Conditional power and friends: The why and how of (un)planned, unblinded sample size recalculations in confirmatory trials.
Adapting the final sample size of a trial to the evidence accruing during the trial is a natural way to address planning uncertainty. Since the sample size is usually determined by an argument based on the power of the trial, an interim analysis raises the question of how the final sample size should be determined conditional on the accrued information. To this end, we first review and compare common approaches to estimating conditional power, which is often used in heuristic sample size recalculation rules. We then discuss the connection of heuristic sample size recalculation and optimal two-stage designs, demonstrating that the latter is the superior approach in a fully preplanned setting. Hence, unplanned design adaptations should only be conducted as reaction to trial-external new evidence, operational needs to violate the originally chosen design, or post hoc changes in the optimality criterion but not as a reaction to trial-internal data. We are able to show that commonly discussed sample size recalculation rules lead to paradoxical adaptations where an initially planned optimal design is not invariant under the adaptation rule even if the planning assumptions do not change. Finally, we propose two alternative ways of reacting to newly emerging trial-external evidence in ways that are consistent with the originally planned design to avoid such inconsistencies.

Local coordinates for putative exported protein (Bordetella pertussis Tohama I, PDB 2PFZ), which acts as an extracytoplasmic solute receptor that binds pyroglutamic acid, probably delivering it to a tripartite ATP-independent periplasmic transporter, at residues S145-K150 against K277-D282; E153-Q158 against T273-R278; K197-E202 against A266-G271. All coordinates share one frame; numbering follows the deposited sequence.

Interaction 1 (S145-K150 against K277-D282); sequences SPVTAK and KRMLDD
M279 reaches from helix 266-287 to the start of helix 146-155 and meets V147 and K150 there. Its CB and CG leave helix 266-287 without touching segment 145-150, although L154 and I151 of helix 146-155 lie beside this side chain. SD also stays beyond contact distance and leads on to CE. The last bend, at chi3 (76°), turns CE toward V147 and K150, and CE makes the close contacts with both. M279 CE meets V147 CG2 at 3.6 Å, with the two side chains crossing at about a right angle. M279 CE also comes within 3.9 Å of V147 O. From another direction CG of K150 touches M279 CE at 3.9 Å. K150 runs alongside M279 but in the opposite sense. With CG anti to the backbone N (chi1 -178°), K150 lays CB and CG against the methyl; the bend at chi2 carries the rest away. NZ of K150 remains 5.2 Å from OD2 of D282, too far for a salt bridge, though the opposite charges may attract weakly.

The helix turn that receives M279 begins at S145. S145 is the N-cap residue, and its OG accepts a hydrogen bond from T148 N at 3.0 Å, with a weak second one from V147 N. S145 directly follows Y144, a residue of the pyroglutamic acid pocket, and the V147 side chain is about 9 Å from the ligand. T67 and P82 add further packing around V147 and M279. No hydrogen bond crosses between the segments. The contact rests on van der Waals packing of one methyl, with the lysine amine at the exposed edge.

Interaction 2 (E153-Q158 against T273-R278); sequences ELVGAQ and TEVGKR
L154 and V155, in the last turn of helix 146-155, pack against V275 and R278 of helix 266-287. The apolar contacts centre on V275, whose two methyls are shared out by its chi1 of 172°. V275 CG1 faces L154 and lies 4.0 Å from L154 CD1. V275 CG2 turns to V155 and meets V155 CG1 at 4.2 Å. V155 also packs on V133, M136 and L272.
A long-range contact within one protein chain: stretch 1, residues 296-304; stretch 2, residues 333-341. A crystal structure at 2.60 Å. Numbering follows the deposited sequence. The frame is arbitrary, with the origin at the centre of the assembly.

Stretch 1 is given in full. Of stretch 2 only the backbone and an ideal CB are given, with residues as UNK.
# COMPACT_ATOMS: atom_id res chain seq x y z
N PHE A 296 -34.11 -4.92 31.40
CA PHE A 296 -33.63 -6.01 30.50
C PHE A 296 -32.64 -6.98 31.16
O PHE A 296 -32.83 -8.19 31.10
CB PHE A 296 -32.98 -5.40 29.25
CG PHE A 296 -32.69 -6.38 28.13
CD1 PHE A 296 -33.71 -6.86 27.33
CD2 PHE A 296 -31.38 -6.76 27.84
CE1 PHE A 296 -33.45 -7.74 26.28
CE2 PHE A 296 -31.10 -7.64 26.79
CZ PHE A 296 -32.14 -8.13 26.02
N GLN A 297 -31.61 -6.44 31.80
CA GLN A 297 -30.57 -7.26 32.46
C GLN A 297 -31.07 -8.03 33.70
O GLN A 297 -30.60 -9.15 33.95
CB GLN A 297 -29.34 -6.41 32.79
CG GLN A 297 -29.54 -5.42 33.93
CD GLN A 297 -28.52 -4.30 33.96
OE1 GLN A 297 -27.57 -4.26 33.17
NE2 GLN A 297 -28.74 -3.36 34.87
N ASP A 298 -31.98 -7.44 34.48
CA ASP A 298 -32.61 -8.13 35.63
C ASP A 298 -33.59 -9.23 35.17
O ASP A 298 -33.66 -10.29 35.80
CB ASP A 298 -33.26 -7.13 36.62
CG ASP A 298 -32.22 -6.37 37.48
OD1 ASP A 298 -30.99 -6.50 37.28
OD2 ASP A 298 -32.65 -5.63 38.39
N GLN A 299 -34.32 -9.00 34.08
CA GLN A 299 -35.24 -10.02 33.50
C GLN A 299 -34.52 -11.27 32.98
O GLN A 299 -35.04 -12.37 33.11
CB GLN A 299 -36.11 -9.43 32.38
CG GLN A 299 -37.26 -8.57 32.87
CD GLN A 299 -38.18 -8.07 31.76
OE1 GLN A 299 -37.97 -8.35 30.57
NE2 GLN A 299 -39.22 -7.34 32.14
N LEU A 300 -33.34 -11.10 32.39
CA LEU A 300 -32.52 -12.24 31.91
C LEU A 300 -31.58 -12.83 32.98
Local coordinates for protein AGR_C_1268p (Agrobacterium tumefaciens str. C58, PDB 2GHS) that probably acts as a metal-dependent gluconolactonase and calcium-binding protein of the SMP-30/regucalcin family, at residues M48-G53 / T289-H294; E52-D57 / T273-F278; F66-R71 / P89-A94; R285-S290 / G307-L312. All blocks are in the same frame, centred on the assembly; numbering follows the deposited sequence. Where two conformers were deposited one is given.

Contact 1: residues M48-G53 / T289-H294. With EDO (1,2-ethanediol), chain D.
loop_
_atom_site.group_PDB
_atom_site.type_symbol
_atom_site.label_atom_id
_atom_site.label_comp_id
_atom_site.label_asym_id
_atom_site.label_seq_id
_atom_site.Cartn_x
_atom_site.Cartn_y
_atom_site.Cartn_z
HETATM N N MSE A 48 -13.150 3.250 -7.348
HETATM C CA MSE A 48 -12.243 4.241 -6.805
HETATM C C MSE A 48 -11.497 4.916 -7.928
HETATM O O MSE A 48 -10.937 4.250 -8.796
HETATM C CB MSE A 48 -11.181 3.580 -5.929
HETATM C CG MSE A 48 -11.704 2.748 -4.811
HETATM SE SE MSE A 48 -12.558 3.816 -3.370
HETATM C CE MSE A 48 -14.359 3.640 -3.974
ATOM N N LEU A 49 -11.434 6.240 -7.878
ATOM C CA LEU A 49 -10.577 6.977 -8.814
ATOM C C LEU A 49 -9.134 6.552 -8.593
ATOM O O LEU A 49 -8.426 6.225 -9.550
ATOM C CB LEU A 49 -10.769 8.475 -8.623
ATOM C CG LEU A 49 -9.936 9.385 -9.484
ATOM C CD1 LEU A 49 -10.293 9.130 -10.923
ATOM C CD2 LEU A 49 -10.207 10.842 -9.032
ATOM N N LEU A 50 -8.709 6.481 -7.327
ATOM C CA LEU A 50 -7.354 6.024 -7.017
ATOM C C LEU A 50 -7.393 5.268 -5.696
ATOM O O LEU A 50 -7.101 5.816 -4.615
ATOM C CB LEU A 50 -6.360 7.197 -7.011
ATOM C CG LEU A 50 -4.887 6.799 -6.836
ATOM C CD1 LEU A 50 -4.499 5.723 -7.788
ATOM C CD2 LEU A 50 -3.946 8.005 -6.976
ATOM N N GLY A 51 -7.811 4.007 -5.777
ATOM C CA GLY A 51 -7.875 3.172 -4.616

Medical Research Council (MC_UU_00002/14)